Leadership: In Turbulent Times

Image of Leadership: In Turbulent Times
Release Date: 
September 18, 2018
Simon & Schuster
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“Leadership: In Turbulent Times cannot prescribe answers for the vexing questions of our own, fraught times, but it issues an authentic reminder of the traits and qualities that this nation once looked for in its leaders.”

Doris Kearns Goodwin is one of the most gifted and prolific historians of the American presidency writing today. In this thoughtful and timely reflection on the qualities that define good leadership, the Pulitzer Prize winner revisits the lives of Abraham Lincoln, Theodore Roosevelt, Franklin Roosevelt, and Lyndon B. Johnson—four men whose lives she has capably chronicled in her nationally bestselling books. Drawing on her many years of research, Goodwin remarks on the essential character traits and leadership qualities that have served presidents well in “turbulent times,” but without losing sight of the contingencies of discrete historical moments. 

The book is divided into three parts. The first examines how each president redirected an inexhaustible ambition (Lincoln’s “ambition,” his longtime law partner William Henry Herndon once quipped, “was a little engine that knew no rest”) into a distinct trademark of leadership, service, and purpose. Ambition helped to launch these presidents’ political careers, but a potent blend of self-searching, compassion, and pluck propelled them forward.  

So too did personal and political setbacks. The second part of the book explores how each man triumphed over misfortunes on the way to the White House. In the throes of an almost suicidal depression, Lincoln briefly broke off his engagement with Mary Todd; the couple reconciled, even as the future 16th president lent more zeal and energy to his Springfield, Illinois, law practice.

Theodore Roosevelt’s wife and mother died on the same day, prodding him to migrate west to the solitude of a cattle ranch on the plains of western North Dakota. Polio paralyzed FDR in his thirties, prompting him to seek out the miracle waters of Warm Springs, Georgia.

For his part, LBJ experienced humiliating defeat at the ballot box, losing his bid for one of Texas’s seats in the United States Senate. Redoubling his efforts, “Landslide Lyndon” was elected (though by just 87 votes) to that body seven years later.

The heart of the book is its final section, which offers carefully drawn, narrative-driven case-studies of presidential leadership in moments of social change and national crisis. Goodwin punctuates each chapter with subheadings that export the lessons of good leadership for her readers. She begins by evaluating Lincoln’s “transformational” leadership on the question of emancipation, contending that “it was through the language of his leadership that a moral purpose and meaning was imprinted upon the protracted misery of the Civil War.”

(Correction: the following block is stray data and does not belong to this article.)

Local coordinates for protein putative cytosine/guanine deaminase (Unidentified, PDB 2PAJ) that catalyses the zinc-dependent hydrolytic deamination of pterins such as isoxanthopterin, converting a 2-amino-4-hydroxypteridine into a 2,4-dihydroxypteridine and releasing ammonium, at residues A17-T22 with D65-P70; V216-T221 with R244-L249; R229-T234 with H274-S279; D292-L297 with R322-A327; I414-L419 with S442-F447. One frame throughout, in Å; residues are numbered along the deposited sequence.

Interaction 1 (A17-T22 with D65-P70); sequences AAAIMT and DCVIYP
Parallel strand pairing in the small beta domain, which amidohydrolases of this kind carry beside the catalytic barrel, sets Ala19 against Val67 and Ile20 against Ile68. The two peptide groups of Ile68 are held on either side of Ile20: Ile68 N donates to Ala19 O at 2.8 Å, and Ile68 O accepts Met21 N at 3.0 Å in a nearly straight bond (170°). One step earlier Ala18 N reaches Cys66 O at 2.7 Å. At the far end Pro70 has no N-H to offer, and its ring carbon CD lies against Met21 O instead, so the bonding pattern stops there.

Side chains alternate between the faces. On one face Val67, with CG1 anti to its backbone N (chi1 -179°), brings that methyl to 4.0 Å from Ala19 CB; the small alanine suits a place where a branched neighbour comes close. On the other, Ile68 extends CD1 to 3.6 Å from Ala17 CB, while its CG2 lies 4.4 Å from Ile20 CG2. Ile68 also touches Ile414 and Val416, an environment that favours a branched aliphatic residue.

Next, the author salutes Theodore Roosevelt’s “crisis management” during the Great Coal Strike of 1902, noting that the president not only “grasped the historical moment,” but placed “progressive reform” on the nation’s agenda with his response. FDR’s “gift of communication proved the vital instrument” of his “turnaround” brand of leadership during his first one-hundred days in the White House. Finally, LBJ focused on “the goals he wanted to achieve” and the “verdict of history” during his years in office, some of the most consequential in terms of domestic policy and civil rights. 

Goodwin concludes with a short epilogue pondering each president’s final days and legacy making. “Just as there was no single path that four young men of different background, ability, and temperament followed to the leadership of the country,” she writes, “so toward the end of their lives they harbored different thoughts about the afterlife of leadership, of death and remembrance.”

Leadership: In Turbulent Times cannot prescribe answers for the vexing questions of our own, fraught times, but it issues an authentic reminder of the traits and qualities that this nation once looked for in its leaders. Self-abnegation, empathy, adaptability, and a capacity for compromise have become astonishing liabilities in the modern political arena. May the examples of these presidents inspire a new generation of American leaders committed to liberty and justice for all.